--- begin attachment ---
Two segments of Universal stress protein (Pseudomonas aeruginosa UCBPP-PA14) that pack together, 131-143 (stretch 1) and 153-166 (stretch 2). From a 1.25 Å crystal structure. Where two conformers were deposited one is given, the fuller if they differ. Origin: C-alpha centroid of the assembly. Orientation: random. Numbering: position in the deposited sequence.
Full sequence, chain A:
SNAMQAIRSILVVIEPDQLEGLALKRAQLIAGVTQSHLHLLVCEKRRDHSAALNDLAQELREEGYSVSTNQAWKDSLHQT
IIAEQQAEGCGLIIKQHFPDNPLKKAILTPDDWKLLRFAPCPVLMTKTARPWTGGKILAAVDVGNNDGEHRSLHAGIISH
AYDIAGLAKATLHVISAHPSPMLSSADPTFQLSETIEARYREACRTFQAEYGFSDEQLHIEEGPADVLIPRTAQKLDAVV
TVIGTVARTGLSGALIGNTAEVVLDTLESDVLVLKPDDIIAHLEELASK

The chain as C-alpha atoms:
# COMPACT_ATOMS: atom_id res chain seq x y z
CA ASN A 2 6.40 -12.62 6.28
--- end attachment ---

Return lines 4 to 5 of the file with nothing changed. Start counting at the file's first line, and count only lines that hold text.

IIAEQQAEGCGLIIKQHFPDNPLKKAILTPDDWKLLRFAPCPVLMTKTARPWTGGKILAAVDVGNNDGEHRSLHAGIISH
AYDIAGLAKATLHVISAHPSPMLSSADPTFQLSETIEARYREACRTFQAEYGFSDEQLHIEEGPADVLIPRTAQKLDAVV